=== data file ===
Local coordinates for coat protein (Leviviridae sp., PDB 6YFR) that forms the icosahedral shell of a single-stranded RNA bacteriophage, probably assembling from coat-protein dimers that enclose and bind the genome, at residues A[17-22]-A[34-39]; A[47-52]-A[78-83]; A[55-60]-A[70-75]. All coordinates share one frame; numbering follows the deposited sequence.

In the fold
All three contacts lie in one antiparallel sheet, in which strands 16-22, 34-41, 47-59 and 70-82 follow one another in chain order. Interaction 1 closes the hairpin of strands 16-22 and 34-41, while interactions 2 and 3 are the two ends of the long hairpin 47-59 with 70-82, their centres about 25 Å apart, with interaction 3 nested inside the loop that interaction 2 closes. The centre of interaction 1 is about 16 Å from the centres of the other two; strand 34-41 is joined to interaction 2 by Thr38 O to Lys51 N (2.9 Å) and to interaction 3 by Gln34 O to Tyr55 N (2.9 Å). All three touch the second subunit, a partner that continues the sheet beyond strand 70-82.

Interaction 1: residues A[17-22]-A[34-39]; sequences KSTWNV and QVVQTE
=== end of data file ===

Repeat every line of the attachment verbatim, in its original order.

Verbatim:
Local coordinates for coat protein (Leviviridae sp., PDB 6YFR) that forms the icosahedral shell of a single-stranded RNA bacteriophage, probably assembling from coat-protein dimers that enclose and bind the genome, at residues A[17-22]-A[34-39]; A[47-52]-A[78-83]; A[55-60]-A[70-75]. All coordinates share one frame; numbering follows the deposited sequence.

In the fold
All three contacts lie in one antiparallel sheet, in which strands 16-22, 34-41, 47-59 and 70-82 follow one another in chain order. Interaction 1 closes the hairpin of strands 16-22 and 34-41, while interactions 2 and 3 are the two ends of the long hairpin 47-59 with 70-82, their centres about 25 Å apart, with interaction 3 nested inside the loop that interaction 2 closes. The centre of interaction 1 is about 16 Å from the centres of the other two; strand 34-41 is joined to interaction 2 by Thr38 O to Lys51 N (2.9 Å) and to interaction 3 by Gln34 O to Tyr55 N (2.9 Å). All three touch the second subunit, a partner that continues the sheet beyond strand 70-82.

Interaction 1: residues A[17-22]-A[34-39]; sequences KSTWNV and QVVQTE